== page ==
Voyager 1 Space Probe reaches new frontier 33 years after launch, with beautiful photographs of Io, one of Jupiter‘s moons.
Ed Stone, Voyager Project Scientist, Caltech, said:
“Finding a moon that’s 100 times more active volcanically than the entire Earth, it’s really quite striking. And this was typical of what Voyager was going to do on the rest of its journey through the outer solar system. This was really beyond imagination.”
NASA’s Voyager 1 probe has reached a new frontier, 33 years into its voyage to the edge of the solar system and beyond. Since June, when it was 17 billion kilometers from the sun, it has stopped viewing particles in the solar wind streaming outwards due to incoming interstellar particles pushing the solar wind sideways.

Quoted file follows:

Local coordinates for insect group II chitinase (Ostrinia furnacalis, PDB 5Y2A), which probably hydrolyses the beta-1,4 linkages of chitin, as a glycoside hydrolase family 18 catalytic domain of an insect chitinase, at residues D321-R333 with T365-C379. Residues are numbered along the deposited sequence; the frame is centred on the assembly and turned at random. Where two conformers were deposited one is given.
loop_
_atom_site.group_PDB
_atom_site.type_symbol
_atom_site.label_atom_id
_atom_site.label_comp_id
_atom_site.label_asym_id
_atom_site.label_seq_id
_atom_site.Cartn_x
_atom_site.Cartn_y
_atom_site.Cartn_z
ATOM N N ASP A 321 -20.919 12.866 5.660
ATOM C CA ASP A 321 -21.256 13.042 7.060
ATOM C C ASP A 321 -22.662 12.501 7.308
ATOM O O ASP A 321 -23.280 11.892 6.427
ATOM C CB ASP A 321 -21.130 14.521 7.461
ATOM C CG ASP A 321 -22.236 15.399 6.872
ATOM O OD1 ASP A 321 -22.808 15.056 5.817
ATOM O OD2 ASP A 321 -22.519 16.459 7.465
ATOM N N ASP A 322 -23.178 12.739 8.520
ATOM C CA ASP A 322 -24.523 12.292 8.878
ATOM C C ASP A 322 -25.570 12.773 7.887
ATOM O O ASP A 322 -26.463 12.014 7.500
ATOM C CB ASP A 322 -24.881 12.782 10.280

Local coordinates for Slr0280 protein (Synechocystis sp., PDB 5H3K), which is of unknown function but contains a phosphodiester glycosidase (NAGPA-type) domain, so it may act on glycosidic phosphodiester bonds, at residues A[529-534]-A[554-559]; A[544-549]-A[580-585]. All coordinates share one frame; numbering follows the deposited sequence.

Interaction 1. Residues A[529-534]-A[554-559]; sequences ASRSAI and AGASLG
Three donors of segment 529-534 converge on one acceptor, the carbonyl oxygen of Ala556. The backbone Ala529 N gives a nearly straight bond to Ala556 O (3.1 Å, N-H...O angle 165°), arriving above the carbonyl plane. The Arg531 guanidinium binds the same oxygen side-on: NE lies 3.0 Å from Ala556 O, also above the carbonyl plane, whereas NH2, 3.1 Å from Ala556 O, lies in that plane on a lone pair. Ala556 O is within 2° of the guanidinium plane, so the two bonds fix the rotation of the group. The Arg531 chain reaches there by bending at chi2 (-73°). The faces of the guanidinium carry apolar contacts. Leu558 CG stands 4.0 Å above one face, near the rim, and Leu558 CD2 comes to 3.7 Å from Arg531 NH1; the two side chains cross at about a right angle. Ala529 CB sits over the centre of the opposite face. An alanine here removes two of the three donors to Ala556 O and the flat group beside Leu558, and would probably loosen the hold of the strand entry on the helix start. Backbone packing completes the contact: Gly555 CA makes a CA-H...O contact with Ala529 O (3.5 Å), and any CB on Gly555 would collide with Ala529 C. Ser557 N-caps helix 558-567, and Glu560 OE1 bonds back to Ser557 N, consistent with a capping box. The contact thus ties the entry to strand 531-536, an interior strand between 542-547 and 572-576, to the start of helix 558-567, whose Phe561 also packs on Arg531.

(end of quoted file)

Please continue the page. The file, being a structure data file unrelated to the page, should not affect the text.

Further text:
Voyager project scientist Ed Stone of Caltech, said:
“The solar wind has turned the corner. Voyager 1 is getting close to interstellar space.” One of Stone’s most famous contributions to space exploration is his role as project scientist for the Voyager mission, whose twin spacecraft studied Jupiter, Saturn, Uranus and Neptune between 1979 and 1989.”
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